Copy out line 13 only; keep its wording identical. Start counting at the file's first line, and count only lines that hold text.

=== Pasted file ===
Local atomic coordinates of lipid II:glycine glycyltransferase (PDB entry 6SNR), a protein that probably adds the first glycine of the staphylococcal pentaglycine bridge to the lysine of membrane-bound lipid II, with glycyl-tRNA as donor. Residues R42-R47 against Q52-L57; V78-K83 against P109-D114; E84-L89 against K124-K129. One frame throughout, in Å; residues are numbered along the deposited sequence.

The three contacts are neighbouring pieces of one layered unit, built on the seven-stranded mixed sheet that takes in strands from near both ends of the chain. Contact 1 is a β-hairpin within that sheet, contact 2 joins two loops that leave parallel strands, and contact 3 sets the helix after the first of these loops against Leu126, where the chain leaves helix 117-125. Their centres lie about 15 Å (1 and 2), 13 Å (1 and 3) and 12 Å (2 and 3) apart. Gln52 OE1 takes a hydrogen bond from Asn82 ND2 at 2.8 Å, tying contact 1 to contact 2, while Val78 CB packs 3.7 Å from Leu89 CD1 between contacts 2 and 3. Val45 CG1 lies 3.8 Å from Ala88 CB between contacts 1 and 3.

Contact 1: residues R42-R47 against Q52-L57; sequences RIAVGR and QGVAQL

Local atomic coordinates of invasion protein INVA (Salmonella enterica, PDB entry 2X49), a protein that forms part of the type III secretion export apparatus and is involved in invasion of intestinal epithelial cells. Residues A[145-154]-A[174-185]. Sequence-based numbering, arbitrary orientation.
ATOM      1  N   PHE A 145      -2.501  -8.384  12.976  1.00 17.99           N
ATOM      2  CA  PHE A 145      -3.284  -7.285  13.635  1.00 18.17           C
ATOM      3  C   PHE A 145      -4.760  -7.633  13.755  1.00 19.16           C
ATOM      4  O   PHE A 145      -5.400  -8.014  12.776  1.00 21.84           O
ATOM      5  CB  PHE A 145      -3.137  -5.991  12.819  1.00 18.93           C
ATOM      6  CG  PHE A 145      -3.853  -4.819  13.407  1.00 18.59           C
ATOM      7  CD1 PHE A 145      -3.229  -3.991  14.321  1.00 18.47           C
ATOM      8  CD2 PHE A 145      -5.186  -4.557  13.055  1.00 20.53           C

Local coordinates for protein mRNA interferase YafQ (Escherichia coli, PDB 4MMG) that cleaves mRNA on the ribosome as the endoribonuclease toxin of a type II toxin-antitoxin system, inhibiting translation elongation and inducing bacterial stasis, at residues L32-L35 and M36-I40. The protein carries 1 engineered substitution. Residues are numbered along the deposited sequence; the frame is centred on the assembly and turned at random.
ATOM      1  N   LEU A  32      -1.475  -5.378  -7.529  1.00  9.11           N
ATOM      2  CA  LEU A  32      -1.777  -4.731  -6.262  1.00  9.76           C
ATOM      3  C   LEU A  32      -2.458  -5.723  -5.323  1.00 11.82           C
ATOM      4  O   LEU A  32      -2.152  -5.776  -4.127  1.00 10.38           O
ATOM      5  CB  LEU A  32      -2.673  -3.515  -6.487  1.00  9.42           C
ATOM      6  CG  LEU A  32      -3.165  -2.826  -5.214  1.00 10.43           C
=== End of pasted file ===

Local coordinates for protein mRNA interferase YafQ (Escherichia coli, PDB 4MMG) that cleaves mRNA on the ribosome as the endoribonuclease toxin of a type II toxin-antitoxin system, inhibiting translation elongation and inducing bacterial stasis, at residues L32-L35 and M36-I40. The protein carries 1 engineered substitution. Residues are numbered along the deposited sequence; the frame is centred on the assembly and turned at random.